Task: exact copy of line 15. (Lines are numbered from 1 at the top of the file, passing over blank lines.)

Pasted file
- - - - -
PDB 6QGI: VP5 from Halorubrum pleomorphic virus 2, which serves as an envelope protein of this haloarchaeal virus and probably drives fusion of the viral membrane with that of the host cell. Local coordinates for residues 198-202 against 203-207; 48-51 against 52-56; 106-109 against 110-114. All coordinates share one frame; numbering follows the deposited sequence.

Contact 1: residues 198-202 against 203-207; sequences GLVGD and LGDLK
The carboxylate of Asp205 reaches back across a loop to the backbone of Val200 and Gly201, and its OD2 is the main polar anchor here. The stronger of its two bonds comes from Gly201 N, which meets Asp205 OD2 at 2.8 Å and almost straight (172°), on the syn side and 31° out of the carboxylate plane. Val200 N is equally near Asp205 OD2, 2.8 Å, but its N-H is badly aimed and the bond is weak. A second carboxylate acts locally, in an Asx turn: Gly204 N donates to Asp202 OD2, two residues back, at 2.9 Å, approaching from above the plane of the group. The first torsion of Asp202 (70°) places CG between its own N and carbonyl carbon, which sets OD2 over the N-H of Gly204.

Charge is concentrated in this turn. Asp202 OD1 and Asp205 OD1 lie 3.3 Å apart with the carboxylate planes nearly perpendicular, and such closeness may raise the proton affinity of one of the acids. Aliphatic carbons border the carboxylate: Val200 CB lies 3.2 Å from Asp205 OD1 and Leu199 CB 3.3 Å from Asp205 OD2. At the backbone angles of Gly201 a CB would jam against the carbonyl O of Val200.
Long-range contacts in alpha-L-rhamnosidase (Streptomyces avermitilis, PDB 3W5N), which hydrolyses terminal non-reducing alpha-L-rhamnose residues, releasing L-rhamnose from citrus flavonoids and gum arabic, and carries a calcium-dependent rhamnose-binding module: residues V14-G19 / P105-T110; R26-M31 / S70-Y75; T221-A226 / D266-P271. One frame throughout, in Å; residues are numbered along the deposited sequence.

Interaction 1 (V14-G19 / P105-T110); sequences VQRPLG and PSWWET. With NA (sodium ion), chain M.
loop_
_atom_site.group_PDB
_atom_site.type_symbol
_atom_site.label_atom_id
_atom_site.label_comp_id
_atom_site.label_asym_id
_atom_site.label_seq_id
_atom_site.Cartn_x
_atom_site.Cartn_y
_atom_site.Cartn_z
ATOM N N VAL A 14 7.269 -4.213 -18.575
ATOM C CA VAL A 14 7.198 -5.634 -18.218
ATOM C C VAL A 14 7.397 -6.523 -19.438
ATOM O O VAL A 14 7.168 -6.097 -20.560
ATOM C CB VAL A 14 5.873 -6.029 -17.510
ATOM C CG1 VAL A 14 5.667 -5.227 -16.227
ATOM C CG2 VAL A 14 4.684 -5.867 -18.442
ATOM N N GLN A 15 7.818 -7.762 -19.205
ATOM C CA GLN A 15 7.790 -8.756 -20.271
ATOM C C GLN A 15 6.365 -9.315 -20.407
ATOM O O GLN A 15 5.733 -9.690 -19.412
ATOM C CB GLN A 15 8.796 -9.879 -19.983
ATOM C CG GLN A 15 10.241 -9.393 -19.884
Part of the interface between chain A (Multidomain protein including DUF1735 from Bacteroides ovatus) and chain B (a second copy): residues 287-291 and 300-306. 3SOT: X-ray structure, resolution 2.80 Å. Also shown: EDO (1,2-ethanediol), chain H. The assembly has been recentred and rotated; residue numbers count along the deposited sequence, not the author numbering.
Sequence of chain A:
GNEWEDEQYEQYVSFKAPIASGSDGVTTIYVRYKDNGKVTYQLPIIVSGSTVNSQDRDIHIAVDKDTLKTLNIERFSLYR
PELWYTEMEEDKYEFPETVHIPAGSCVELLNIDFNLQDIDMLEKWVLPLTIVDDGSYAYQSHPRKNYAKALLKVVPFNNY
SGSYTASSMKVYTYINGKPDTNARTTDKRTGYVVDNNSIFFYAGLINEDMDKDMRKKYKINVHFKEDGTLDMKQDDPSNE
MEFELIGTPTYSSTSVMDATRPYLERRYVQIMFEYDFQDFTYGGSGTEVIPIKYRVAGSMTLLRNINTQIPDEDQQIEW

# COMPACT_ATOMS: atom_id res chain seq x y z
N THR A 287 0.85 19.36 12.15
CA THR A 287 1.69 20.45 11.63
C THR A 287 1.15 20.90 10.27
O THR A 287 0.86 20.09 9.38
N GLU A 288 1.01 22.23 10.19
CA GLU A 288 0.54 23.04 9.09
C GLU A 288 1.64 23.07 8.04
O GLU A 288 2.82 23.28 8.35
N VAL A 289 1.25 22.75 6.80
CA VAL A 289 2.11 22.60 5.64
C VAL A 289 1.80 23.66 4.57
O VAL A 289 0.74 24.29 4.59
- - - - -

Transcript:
_atom_site.Cartn_y